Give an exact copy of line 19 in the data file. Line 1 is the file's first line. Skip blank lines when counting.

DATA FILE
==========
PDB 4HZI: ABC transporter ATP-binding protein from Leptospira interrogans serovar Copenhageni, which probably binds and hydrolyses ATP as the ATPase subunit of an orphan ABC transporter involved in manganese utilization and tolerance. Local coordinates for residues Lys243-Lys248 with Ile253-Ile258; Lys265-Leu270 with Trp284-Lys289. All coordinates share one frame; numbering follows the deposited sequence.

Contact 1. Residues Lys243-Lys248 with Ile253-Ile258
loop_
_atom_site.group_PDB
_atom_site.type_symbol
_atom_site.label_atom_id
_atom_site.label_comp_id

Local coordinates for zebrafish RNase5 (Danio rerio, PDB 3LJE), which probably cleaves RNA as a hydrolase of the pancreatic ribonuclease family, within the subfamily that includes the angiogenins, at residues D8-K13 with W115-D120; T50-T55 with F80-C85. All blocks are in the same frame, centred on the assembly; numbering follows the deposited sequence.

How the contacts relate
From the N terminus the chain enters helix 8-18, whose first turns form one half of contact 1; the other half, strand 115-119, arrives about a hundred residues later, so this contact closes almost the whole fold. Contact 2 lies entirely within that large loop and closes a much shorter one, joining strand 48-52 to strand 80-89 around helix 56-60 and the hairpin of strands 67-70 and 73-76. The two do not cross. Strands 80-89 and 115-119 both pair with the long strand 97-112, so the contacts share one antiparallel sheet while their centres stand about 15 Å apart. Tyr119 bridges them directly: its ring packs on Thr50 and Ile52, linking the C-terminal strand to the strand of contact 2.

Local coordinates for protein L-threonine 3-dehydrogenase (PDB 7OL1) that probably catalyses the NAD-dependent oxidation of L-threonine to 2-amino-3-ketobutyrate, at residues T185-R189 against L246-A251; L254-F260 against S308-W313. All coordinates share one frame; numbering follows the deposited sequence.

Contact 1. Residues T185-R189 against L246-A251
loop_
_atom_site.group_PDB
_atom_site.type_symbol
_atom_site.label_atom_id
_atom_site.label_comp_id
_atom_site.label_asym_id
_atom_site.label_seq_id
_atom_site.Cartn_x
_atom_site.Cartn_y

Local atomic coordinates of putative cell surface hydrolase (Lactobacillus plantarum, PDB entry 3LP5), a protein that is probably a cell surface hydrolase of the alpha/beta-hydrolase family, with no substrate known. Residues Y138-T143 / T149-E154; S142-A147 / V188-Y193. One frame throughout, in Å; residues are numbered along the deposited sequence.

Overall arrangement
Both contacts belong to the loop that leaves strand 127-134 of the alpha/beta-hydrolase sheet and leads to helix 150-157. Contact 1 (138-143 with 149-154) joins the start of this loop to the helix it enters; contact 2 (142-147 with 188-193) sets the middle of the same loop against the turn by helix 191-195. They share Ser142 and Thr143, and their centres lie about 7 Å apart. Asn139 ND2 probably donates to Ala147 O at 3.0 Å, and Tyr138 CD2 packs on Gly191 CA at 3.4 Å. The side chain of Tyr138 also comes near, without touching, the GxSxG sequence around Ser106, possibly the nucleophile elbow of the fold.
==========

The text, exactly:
_atom_site.label_seq_id